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Multimodal communication in courting fiddler crabs reveals male performance capacities

View Article: PubMed Central - PubMed

ABSTRACT

Courting males often perform different behavioural displays that demonstrate aspects of their quality. Male fiddler crabs, Uca sp., are well known for their repetitive claw-waving display during courtship. However, in some species, males produce an additional signal by rapidly stridulating their claw, creating a ‘drumming’ vibrational signal through the substrate as a female approaches, and even continue to drum once inside their burrow. Here, we show that the switch from waving to drumming might provide additional information to the female about the quality of a male, and the properties of his burrow (multiple message hypothesis). Across males there was, however, a strong positive relationship between aspects of their waving and drumming displays, suggesting that drumming adheres to some predictions of the redundant signal hypothesis for multimodal signalling. In field experiments, we show that recent courtship is associated with a significant reduction in male sprint speed, which is commensurate with an oxygen debt. Even so, males that wave and drum more vigorously than their counterparts have a higher sprint speed. Drumming appears to be an energetically costly multimodal display of quality that females should attend to when making their mate choice decisions.

No MeSH data available.


The interaction between male carapace width, performance capacity and whether a male escalated, de-escalated or maintained a static rate of signalling.
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RSOS161093F5: The interaction between male carapace width, performance capacity and whether a male escalated, de-escalated or maintained a static rate of signalling.

Mentions: For the second and third performance trials (1 and 2 h later), there were significant differences in sprint speed between the three types of males (GLM: Trial 2: z = 2.199, p = 0.028; Trial 3: z = 1.990, p = 0.047; both d.f. = 76, figure 4). There was also a difference among male types in the relationship between body size and sprint speed (GLM: Trial 2: z = −2.255, p = 0.024; Trial 3: z = −1.992, p = 0.046; both d.f. = 76; figure 5). Among males that reduced their courtship display vigour, larger males sprinted faster (Trial 2: r = 0.664, p = 0.002; Trial 3: r = 0.502, p = 0.028; both d.f. = 17). There was no such relationship for males that did not change their courtship display vigour (r = 0.173, p = 0.235; r = 0.177, p = 0.223; both d.f. = 47), or for those that escalated their display vigour (Trial 2: r = −0.152, p = 0.603; Trial 3: r = −0.156, p = 0.592; both d.f. = 12).Figure 4.


Multimodal communication in courting fiddler crabs reveals male performance capacities
The interaction between male carapace width, performance capacity and whether a male escalated, de-escalated or maintained a static rate of signalling.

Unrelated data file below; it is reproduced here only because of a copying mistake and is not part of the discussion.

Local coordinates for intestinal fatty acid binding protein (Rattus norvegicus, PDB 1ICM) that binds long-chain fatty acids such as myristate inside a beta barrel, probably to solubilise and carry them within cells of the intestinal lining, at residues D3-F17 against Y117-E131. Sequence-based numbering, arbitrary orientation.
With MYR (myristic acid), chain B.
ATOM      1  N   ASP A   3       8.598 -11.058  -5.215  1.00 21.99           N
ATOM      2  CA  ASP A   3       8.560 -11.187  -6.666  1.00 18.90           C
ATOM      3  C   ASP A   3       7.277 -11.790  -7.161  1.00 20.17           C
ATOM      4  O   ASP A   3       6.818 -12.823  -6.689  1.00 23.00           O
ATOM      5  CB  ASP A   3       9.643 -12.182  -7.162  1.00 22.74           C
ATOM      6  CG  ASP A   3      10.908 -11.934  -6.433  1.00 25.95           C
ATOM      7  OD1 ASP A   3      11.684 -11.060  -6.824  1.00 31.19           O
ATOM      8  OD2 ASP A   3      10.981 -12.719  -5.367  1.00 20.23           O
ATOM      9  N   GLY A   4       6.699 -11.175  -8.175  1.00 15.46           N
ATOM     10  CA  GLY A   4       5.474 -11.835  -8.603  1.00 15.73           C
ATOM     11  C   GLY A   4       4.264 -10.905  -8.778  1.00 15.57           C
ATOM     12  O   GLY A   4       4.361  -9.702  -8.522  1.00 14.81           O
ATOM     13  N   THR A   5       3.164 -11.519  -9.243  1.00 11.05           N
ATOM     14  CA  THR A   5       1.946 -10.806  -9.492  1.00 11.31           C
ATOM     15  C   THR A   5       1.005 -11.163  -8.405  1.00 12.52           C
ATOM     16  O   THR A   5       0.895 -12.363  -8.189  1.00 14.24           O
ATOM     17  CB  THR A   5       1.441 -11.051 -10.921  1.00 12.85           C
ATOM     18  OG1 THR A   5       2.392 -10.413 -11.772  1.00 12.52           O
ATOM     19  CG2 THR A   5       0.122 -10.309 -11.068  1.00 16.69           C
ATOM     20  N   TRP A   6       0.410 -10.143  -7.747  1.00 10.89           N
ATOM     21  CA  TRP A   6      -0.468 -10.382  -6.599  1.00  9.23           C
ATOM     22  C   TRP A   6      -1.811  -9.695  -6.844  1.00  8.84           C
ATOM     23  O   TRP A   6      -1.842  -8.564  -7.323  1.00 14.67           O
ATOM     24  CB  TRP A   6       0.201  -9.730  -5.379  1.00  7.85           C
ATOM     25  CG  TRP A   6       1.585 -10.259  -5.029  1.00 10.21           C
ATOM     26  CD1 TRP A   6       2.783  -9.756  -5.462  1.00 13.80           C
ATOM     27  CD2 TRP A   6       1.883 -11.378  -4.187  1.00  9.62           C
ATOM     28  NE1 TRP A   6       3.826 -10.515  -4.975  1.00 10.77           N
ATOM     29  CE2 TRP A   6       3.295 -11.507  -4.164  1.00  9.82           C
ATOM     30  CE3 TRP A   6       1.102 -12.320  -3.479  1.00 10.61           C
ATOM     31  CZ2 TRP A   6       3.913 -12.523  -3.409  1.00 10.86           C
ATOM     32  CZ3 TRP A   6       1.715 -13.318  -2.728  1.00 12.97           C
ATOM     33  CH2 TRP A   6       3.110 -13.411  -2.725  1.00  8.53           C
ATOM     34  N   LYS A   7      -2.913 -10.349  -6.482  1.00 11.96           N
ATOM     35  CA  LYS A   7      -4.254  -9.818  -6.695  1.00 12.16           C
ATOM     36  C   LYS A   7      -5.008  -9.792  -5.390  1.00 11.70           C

© Copyright Policy - open-access
Related In: Results  -  Collection

License
Show All Figures
getmorefigures.php?uid=PMC5383853&req=5

RSOS161093F5: The interaction between male carapace width, performance capacity and whether a male escalated, de-escalated or maintained a static rate of signalling.
Mentions: For the second and third performance trials (1 and 2 h later), there were significant differences in sprint speed between the three types of males (GLM: Trial 2: z = 2.199, p = 0.028; Trial 3: z = 1.990, p = 0.047; both d.f. = 76, figure 4). There was also a difference among male types in the relationship between body size and sprint speed (GLM: Trial 2: z = −2.255, p = 0.024; Trial 3: z = −1.992, p = 0.046; both d.f. = 76; figure 5). Among males that reduced their courtship display vigour, larger males sprinted faster (Trial 2: r = 0.664, p = 0.002; Trial 3: r = 0.502, p = 0.028; both d.f. = 17). There was no such relationship for males that did not change their courtship display vigour (r = 0.173, p = 0.235; r = 0.177, p = 0.223; both d.f. = 47), or for those that escalated their display vigour (Trial 2: r = −0.152, p = 0.603; Trial 3: r = −0.156, p = 0.592; both d.f. = 12).Figure 4.

View Article: PubMed Central - PubMed

ABSTRACT

Courting males often perform different behavioural displays that demonstrate aspects of their quality. Male fiddler crabs, Uca sp., are well known for their repetitive claw-waving display during courtship. However, in some species, males produce an additional signal by rapidly stridulating their claw, creating a ‘drumming’ vibrational signal through the substrate as a female approaches, and even continue to drum once inside their burrow. Here, we show that the switch from waving to drumming might provide additional information to the female about the quality of a male, and the properties of his burrow (multiple message hypothesis). Across males there was, however, a strong positive relationship between aspects of their waving and drumming displays, suggesting that drumming adheres to some predictions of the redundant signal hypothesis for multimodal signalling. In field experiments, we show that recent courtship is associated with a significant reduction in male sprint speed, which is commensurate with an oxygen debt. Even so, males that wave and drum more vigorously than their counterparts have a higher sprint speed. Drumming appears to be an energetically costly multimodal display of quality that females should attend to when making their mate choice decisions.

No MeSH data available.